is full of surprises. What I have experienced a few days ago took me
to a journey to my 44-years-old memories.
We gathered in the club of Getronagan High School Graduates Foundation. We were waiting for our friends to go to the house our friend Ara Gubeseryan, as we planned days ago. Ara is a bit older than us. We call him “big brother” within the school hierarchy. Garabet Karakaya, Anna Çiçekli, Haygazun Hayka, Zaven Bakırcı, Ohannes Kulak, Seta Korkor and I headed to the house, which located in a corner near the foundation. Buying two bottles of “Heiter” wine, we knocked the door.
Living with his family in a two-storey house with red bricks, Ara had a room in the basement.
Ara was one of our friends who had learned to control his excitements at an early age. We used to adopt new ideals very often and try to explore new things in cinema, poetry, novel, theater and music. Ara had a sound system, which nobody had at those times. He had a “Gerard” gramophone and a very rich classical music collection.
That night, we listened to Berlin Philharmonic Orchestra's Beethoven's 9th Symphony performance conducted by Herbert von Karajan, standing in awe. After that, we talked about the dialectical structure in Jack London's writings, especially in his Northland Stories. Then, Ara read London's “To Build a Fire” story. The night ended with Yeğişe Çarents poems.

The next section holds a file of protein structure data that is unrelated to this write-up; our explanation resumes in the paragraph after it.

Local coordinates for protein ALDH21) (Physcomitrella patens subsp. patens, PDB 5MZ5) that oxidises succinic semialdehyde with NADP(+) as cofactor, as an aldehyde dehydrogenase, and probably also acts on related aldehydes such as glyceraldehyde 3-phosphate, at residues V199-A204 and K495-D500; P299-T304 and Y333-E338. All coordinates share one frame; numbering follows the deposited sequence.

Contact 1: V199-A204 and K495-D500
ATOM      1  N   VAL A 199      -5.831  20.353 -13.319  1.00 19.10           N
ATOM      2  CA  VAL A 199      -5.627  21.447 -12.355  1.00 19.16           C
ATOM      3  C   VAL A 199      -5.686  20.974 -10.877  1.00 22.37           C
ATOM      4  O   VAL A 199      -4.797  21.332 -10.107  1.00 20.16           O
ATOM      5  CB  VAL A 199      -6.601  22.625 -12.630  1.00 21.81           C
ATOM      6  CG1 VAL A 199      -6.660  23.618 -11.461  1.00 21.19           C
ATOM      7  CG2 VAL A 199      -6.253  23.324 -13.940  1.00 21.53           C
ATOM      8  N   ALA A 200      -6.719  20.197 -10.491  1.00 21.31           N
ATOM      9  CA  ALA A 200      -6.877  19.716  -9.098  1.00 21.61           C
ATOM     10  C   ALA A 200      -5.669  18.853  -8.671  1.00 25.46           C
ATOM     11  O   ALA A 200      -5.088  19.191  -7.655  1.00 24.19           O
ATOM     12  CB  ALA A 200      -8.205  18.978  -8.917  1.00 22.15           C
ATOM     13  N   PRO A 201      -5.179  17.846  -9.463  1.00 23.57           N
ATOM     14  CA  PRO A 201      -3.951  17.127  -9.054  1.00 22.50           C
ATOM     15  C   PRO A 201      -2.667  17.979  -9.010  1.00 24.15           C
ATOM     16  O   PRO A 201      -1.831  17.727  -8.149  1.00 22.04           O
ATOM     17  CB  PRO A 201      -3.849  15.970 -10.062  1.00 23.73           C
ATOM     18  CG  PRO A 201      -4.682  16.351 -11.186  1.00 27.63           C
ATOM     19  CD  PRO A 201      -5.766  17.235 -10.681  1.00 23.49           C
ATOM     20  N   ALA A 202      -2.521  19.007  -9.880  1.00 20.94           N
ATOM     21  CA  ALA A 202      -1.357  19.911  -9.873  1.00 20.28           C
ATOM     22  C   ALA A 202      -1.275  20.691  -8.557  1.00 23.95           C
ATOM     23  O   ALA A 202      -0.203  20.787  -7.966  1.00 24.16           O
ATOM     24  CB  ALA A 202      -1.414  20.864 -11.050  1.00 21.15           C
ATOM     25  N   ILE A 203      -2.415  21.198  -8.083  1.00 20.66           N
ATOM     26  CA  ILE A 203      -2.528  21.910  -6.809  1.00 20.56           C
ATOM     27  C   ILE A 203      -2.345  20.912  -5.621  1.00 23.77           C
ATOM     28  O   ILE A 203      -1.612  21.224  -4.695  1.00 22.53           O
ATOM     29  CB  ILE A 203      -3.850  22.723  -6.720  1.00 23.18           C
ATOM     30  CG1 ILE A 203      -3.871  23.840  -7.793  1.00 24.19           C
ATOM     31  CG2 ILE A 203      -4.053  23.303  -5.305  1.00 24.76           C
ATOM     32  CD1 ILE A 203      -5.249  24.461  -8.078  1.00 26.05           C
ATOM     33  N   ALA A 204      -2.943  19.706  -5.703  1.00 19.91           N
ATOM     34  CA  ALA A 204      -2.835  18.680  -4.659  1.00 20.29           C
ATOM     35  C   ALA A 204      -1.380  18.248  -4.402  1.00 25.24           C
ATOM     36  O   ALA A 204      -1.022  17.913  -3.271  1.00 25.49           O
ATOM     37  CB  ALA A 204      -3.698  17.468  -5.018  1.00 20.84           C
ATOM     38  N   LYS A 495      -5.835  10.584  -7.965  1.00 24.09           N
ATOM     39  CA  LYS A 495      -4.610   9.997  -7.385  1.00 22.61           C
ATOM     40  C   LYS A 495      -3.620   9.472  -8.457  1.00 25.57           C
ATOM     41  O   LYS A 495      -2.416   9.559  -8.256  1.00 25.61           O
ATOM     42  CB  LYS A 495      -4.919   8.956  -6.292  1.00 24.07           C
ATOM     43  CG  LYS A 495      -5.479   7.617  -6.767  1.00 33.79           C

After this first meeting, we organized similar meetings in the same place. After a while, Ara and his family moved to Kireçburnu. Then, our musical meetings continued with a view of Bosporus. However, our friends started to live abroad one by one, causing some kind of desertification both in their lives and in our circle.
40 years passed since our last meeting. And now, I am about to attend a similar meeting with my son Vartan, daughter of one of my friends, new daughter-in-law Tamar and her husband Emrecan.
This time, our destination is our academic friend Yektan Türkyılmaz's house in Büyükdere. He lives with his family and his place is a terrace, rather than a basement like Ara had.
This time, we will listen to phonograph records that our friends has been collecting for years, instead of classical music. As we listen, Yektan provides all sorts of information including recording dates and techniques and facts about the performers. For instance, the first record we listened to is a “Grung” recorded in St. Petersburg in 1898. This medieval Armenian, which many people are familiar from Gomidas, reaches our ears with an unfamiliar interpretation. Then, we plung into sea of songs recorded in the US, Turkey and USSR. We listen to Armenian, Azeri, Turkish, Kurdish and Greek songs from a century old records. Even the last LP we listened to is 50 years old. The day ends with Armenian songs which Rozi Armen sings with her French accent.
This column's motto is “us and our people” and the reader is used to read stories about “our people”. This time, I wanted to write about us; so, I beg your pardon.